Paddling tops/drytops Kayak dealers sell a variety of paddling tops for all seasons and types of kayaking. Some have tight-fitting neoprene seals at the wrists to prevent water from entering the sleeves when paddling in rough weather, while others are adjustable. White water kayakers have also neoprene seals at the neck to prevent water from entering during Eskimo rolling. This is not a good solution for sea kayaking because the need for air circulation is a priority. Some tops have a double seal at the waist where the spray deck is sealed in between these two layers. If the top is too specialised, the need will arise for an extra top to use on land, so it is also a question of money. All paddling tops should have a hood and a high-visibility colour.
Tuiliq Originally a jacket made from sealskin with a hood. The jacket fit tightly around the cockpit, making both the paddler and the kayak waterproof at the same time. The modern versions are made from neoprene. Many kayakers use the tuilik to play and practise Eskimo rolls. It is brilliant for this. Partly because it isolates well and partly because you don’t get cold water into your kayak, down your neck, in your ears, etc. It makes rolling more comfortable, and the movability is superb. The neoprene isolates very well, so in combination with a neoprene trouser or Long John and woollen underwear, you have well-insulated paddle clothes for a lot of different circumstances. The tuilik might be somewhat hot for kayaking during hot, sunny summer days, but for paddling in grey, cold weather, wind, rain and snow, it is superb.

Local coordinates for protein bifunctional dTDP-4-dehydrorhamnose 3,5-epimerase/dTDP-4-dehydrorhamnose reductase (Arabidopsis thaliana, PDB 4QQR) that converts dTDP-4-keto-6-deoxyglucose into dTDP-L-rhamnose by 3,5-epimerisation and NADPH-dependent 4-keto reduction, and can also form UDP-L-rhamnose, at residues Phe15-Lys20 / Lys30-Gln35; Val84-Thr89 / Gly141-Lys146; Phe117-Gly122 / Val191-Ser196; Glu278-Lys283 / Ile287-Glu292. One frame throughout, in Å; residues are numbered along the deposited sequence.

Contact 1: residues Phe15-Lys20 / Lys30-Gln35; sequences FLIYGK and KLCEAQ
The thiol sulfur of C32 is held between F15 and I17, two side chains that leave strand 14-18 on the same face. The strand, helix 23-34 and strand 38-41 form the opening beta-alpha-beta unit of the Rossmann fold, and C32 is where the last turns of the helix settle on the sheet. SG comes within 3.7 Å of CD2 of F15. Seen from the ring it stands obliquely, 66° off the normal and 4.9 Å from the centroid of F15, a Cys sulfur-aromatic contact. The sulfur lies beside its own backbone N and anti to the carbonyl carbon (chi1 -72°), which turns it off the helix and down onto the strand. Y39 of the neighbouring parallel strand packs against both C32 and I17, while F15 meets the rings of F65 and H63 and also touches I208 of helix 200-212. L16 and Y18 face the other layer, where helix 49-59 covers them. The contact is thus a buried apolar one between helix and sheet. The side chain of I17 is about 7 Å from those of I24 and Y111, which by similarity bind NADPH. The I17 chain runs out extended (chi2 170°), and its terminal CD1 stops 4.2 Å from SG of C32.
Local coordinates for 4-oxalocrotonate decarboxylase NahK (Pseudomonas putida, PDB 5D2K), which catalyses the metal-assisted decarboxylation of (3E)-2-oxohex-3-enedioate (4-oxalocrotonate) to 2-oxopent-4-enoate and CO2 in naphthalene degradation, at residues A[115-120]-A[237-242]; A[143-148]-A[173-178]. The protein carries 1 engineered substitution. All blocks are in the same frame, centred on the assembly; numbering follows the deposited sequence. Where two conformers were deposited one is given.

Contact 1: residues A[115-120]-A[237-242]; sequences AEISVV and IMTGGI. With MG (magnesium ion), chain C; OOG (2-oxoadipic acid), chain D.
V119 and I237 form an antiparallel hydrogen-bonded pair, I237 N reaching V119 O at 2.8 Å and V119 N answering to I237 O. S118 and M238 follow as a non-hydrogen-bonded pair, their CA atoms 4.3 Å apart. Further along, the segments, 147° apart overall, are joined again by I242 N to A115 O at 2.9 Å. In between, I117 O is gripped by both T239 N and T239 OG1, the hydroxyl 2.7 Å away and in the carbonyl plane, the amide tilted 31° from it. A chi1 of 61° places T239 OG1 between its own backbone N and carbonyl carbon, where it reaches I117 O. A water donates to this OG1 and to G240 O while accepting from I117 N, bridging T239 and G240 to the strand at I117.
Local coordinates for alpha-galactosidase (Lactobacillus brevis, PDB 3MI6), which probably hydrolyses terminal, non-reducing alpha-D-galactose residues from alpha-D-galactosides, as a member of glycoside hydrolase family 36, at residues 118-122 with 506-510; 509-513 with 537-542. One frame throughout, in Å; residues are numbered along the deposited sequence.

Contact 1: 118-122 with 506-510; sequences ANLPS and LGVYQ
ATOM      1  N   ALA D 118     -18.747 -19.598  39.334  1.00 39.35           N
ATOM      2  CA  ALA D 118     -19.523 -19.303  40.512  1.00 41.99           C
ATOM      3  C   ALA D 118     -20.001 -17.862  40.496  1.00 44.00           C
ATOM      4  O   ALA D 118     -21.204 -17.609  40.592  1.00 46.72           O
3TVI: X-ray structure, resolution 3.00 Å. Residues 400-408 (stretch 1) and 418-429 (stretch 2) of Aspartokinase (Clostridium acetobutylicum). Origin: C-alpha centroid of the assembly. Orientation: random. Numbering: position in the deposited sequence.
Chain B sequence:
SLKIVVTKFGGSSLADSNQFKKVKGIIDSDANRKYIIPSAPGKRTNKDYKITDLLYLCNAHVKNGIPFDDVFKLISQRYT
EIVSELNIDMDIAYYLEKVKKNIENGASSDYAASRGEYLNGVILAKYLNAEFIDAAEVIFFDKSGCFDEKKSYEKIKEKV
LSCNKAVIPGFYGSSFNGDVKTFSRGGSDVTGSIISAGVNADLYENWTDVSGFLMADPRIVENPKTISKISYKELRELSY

A simpler solution can, in most situations, work just as well. Most of us have already clothes suitable for padding all year round. When dressing for a normal trip, I wear woollen underwear and woollen socks, because they insulate well even when wet. If it is cold, I wear a thin woollen pullover or fleece as well. On top of this, I wear a windproof anorak and pants. If I should capsize, I will get wet, but the water will be warmed up by my body heat and the windproof outer layer will prevent fresh cold water from coming in, which is the same way wet suits work. My pants and top are specialised kayak clothing but in my experience, windproof/showerproof pants and an anorak do the same job.
When choosing a top for paddling, it is important to look for the following: good ventilation at the neck, adjustable wrist closure and, last but not least, a hood.